Poetry and purpose in “Iraq in Fragments”
Any documentary filmmaker who takes the plunge with an ongoing, upending subject like the Iraq War risks irrelevancy with the unfolding of new events and rhetoric; at best, their work might come to be seen as prophetic or indicative, though the loss of currency surely blunts the overall effect. Digital technology makes the production and dissemination of moving images an instantaneous affair, but independent film distribution still moves at a snail’s pace, making the idea of documentary as reportage a difficult race against time. If director James Longley’s “Iraq in Fragments” stands out amongst the crowded field of Iraqumentaries, it is not just for its cinematography (which is dazzling) but also its distinct sense of purpose: to measure the conflict in terms of those for whom it simply represents reality, a slice-of-life portrait which finds universality in its kaleidoscopic lens.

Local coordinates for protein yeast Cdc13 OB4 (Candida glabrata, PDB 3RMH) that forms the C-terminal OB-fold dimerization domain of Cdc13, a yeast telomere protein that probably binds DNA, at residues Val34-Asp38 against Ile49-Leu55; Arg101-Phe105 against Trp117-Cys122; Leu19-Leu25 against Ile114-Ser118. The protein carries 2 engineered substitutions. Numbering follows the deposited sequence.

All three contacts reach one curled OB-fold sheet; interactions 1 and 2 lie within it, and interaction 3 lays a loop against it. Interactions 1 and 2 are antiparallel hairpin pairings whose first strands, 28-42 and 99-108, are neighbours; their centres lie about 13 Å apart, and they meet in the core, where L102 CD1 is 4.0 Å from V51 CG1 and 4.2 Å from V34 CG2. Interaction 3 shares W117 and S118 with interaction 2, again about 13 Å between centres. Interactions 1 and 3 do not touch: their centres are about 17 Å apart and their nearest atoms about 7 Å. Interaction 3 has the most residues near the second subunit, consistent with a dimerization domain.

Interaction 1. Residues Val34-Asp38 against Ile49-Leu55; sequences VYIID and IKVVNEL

The film, which had its local premiere in last year’s San Francisco International Film Festival, is divided into three parts, the first focusing on a young boy’s difficult coming-of-age amidst Baghdad’s chaos, the second a view of the noise surrounding a controversial cleric, and the third, a surprisingly reposeful vision of a rural town in the northern part of the country, where’s the war is more echo than explosion. Longley has a neorealist’s weakness for children’s perspectives (directors who wish to present a plain, unmediated perspective of the world are, naturally enough, drawn to young people), and the constant voice-over track belies a lack of confidence in his images’ ability to serve as narration: a misstep, I think, since Longley’s footage of Iraqi life — men talking politics in the dusty shade of the street, the blood trails of a political rally gone haywire, daily rituals of washing feet, cooking food, shaving shadows
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